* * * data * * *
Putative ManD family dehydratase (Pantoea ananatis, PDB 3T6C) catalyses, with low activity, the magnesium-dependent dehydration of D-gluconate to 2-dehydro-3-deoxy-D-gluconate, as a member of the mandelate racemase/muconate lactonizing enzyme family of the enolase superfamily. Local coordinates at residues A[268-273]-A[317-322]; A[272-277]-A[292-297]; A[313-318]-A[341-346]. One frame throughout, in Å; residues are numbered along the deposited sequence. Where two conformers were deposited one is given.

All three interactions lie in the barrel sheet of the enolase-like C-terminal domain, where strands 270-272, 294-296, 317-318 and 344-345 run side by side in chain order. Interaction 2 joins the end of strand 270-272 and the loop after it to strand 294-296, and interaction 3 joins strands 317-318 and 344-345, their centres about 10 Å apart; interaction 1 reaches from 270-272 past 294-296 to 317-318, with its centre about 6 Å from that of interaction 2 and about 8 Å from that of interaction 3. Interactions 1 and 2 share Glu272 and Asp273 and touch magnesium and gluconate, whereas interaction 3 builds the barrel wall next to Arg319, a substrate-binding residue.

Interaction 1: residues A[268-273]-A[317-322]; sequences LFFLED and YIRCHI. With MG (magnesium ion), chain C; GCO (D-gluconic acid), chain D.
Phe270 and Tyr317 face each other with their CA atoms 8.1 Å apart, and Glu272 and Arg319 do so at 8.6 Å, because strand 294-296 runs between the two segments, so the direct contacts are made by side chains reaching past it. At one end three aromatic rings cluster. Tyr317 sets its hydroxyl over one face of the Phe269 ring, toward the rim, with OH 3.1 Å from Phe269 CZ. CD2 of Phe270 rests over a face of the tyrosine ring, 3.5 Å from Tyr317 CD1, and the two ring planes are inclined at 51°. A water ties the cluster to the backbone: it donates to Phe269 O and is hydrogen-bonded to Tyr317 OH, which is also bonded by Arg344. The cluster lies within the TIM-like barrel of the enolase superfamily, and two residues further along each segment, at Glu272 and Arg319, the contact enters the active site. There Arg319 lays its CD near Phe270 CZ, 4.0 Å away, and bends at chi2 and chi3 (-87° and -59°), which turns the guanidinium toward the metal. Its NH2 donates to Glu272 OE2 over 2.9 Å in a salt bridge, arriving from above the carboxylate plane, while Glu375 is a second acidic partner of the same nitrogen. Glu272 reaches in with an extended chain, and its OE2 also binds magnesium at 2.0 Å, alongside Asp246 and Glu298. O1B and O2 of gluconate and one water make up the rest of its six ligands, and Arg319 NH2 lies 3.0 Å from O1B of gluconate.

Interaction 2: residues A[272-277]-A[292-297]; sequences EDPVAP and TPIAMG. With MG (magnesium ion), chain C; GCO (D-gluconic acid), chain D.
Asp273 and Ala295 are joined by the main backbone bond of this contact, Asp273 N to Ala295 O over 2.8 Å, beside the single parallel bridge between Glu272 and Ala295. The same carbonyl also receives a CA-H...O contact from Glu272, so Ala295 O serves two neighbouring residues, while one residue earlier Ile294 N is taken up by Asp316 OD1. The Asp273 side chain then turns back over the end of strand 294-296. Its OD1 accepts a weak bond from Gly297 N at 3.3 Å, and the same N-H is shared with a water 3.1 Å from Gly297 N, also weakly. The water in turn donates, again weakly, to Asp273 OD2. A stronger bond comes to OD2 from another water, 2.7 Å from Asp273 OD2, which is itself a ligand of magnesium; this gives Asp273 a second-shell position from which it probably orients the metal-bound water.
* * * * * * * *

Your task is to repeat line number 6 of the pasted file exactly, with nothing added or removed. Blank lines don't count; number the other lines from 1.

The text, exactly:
Asp273 and Ala295 are joined by the main backbone bond of this contact, Asp273 N to Ala295 O over 2.8 Å, beside the single parallel bridge between Glu272 and Ala295. The same carbonyl also receives a CA-H...O contact from Glu272, so Ala295 O serves two neighbouring residues, while one residue earlier Ile294 N is taken up by Asp316 OD1. The Asp273 side chain then turns back over the end of strand 294-296. Its OD1 accepts a weak bond from Gly297 N at 3.3 Å, and the same N-H is shared with a water 3.1 Å from Gly297 N, also weakly. The water in turn donates, again weakly, to Asp273 OD2. A stronger bond comes to OD2 from another water, 2.7 Å from Asp273 OD2, which is itself a ligand of magnesium; this gives Asp273 a second-shell position from which it probably orients the metal-bound water.